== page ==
Spike muthafuckin’ Lee: “I see ghosts, y’all. I see ghosts.” “Da 5 Bloods,” Spike Lee’s epic, dense, deft, politically insolent and deeply moral twenty-fifth fiction feature is fire. His sprawling, brawling canvas is also tightly controlled, both agitprop and agitpop, bringing forth injustice past, present and ongoing. This is a period piece, partly, but “Da 5 Bloods” is also so very right now: “Five bloods don’t die, we multiply.”
Across 154 minutes, parceled for duration and patience and emotional weft and heft, Lee hangs his concerns about right here, right now, the right things, on the scaffolding of a decades-delayed heist caper: a kicking cousin of John Huston’s “Treasure of the Sierra Madre” that also functions as a ruminative bucket list for its characters and a river of riveting, righteous polemic. Four African-American veterans, soldiers from the Big Red One, the 1st Infantry Division—Paul (Delroy Lindo), Otis (Clarke Peters), Eddie (Norm Lewis), and Melvin (Isiah Whitlock, Jr.) return to Vietnam, ostensibly searching for the remains of their squad leader (Chadwick Boseman) but in fact hoping to unearth bars of gold they’d left behind eons before. “No disrespect to any film that’s been done before about the Vietnam War,” Spike Lee says in the film’s press notes, “but we wanted to do this through the perspective of the Black soldiers. [Co-screenwriter] Kevin [Willmott] and I felt that the premise was fantastic. We knew that we had not seen brothers like this in a Vietnam film.”
Among the large cast, Delroy Lindo’s performance is nonpareil, seething greatness, from the micro to madness: he plays a PTSD-shaken MAGA man, red hat and all, walking and talking his nightmares without apology and with riveting ferocity.
The eclectic, fluent montage is relentless, a kaleidoscopic attribute of many Lee films, but especially vital after the news footage that ends “BlackKklansman.” When Lee inserts explosive bits of historical material, he provides the dates and, most empathically, the names of victims, whether those murdered at Kent State, or the on-camera killings of Viet Cong. (Lee’s alternation of color footage and a black-and-white still by Eddie Adams of the 1968 point-blank assassination of Nguyen Van Lem by a brigadier general is sudden and icy.) Footage of Angela Davis from 1969—“If the link-up is not made between what’s happening in Vietnam and here, we may very well face a period of full-blown fascism very soon”—resounds a little bit later when a character casually observes, “Negroes better wake the fuck up with the quickness, man.” When the prospect of great riches gleams in front of them, another character stops the action to note “We ain’t ripping off shit… We was the very first people who died for this red, white and blue,” describing the death of Crispus Attucks in the 1770 Boston Massacre. (The site of his death was occupied this week by National Guardsmen.) The rationale extends to “We repossess this gold for every single black boot that never made it home.”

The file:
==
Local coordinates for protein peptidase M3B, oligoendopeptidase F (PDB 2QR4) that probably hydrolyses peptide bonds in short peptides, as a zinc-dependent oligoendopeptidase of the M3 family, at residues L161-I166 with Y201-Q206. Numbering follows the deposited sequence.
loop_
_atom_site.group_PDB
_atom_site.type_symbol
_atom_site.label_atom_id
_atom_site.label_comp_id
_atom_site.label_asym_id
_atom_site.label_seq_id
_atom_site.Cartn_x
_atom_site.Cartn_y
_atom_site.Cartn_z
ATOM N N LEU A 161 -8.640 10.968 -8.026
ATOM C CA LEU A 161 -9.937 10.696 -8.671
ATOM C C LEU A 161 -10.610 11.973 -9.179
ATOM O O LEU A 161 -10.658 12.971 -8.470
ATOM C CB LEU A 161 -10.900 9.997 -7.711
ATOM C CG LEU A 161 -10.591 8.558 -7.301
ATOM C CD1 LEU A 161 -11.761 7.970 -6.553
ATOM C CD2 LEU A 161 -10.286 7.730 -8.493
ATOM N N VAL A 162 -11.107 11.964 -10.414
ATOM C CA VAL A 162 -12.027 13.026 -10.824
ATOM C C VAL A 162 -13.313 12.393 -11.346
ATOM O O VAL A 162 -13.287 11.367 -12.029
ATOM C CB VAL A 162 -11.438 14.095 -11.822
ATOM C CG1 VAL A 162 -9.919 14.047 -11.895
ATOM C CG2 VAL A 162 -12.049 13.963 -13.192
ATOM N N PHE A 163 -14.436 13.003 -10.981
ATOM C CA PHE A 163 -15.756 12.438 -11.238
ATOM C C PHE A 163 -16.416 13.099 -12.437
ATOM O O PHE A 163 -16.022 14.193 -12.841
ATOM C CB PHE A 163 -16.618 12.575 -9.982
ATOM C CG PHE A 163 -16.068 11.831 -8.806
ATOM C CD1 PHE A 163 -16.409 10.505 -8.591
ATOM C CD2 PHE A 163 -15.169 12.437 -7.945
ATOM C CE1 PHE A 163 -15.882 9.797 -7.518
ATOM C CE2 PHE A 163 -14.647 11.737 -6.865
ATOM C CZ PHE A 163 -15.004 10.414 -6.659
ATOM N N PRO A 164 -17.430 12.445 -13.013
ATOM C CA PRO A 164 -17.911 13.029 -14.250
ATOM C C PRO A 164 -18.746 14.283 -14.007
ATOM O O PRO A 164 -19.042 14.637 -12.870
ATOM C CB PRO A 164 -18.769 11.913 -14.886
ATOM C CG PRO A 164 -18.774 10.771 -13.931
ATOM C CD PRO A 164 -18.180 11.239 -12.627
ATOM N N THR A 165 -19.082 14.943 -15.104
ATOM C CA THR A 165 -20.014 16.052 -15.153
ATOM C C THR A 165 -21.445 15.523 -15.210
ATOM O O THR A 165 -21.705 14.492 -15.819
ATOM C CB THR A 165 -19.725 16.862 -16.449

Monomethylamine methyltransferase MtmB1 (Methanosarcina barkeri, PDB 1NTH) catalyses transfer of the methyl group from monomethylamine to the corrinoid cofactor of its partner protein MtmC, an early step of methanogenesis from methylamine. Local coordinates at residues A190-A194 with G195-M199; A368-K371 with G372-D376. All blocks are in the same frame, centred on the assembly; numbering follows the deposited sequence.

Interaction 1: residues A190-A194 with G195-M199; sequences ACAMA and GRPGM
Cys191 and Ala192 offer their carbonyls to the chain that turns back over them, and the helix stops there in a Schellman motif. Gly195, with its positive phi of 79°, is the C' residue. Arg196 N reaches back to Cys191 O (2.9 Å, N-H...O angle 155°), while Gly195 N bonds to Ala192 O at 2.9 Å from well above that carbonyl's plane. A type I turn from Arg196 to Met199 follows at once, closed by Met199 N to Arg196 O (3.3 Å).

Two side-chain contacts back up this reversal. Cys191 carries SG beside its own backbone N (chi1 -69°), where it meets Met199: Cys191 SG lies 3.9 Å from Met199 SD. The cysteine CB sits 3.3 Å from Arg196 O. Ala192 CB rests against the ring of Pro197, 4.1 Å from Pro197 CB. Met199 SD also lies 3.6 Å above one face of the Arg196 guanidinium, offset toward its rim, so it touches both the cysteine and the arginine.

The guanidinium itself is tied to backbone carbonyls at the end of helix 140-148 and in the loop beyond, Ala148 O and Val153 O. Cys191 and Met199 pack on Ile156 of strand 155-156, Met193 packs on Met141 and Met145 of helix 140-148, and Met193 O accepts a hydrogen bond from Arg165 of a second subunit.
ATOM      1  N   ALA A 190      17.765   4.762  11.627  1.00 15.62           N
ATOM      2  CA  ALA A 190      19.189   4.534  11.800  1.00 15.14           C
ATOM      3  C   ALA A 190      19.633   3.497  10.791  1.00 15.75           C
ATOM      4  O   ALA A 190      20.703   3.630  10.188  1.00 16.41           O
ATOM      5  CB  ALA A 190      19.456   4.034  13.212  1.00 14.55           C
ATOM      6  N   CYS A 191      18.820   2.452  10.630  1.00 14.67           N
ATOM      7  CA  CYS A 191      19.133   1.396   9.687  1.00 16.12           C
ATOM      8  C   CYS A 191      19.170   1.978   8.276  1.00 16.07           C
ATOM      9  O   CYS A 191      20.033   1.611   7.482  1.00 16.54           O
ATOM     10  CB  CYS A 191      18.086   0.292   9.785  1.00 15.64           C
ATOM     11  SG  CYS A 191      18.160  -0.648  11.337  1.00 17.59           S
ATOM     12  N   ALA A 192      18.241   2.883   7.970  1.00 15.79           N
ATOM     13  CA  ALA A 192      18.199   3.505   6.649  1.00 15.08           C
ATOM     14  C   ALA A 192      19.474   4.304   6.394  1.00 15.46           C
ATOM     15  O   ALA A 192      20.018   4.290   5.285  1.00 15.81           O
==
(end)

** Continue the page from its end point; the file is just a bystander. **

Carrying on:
Both welter and wonderment, the arsenal of filmmaking techniques crackles and pops. Lee’s keenest forebear is Spike Lee himself—oh, the verbiage, a plethora, a pulchritude of “motherfuckers”—but there’s the scent of unabashed kino-fist Sam Fuller raised exponentially: what could be crude exposition is instead hortatory, confrontational, righteous, raw, randy. There’s a hint of Jonathan Demme’s control of emotional notes, as well as the fragmented consciousness of the most driven of Oliver Stone’s movies. (The flashbacks contain a magnificent coup de theatre that is the opposite of Martin Scorsese’s de-aging in “The Irishman”; strange at first, it becomes thrilling as but a single character, dead now decades, retains eternal youth.)
Trump gets punches, “the Klansman in the Oval Office”; “President Fake Bone Spurs”: characters speak openly and freely without the baggage of layers of studio executive notes. “War is about money. Money is about war,” a man holding a gun enunciates. “Every time I walk out my front door, I see cops patrolling my neighborhood like it’s some police state. I can feel just how much I ain’t worth.” That was then. This is now. This is now. What a raucous, bittersweet, glorious, unforgiving film. (The soundtrack features six songs from Marvin Gaye’s “What’s Going On” album; the Spotify playlist includes the score by Terence Blanchard and commentary by Lee.) 154m. (Ray Pride)
“Da 5 Bloods” drops at midnight June 12 on Netflix.
Ray Pride is Newcity’s film critic and a contributing editor to Filmmaker magazine.
His history of Chicago “Ghost Signs” in words and images will be published in Spring 2022.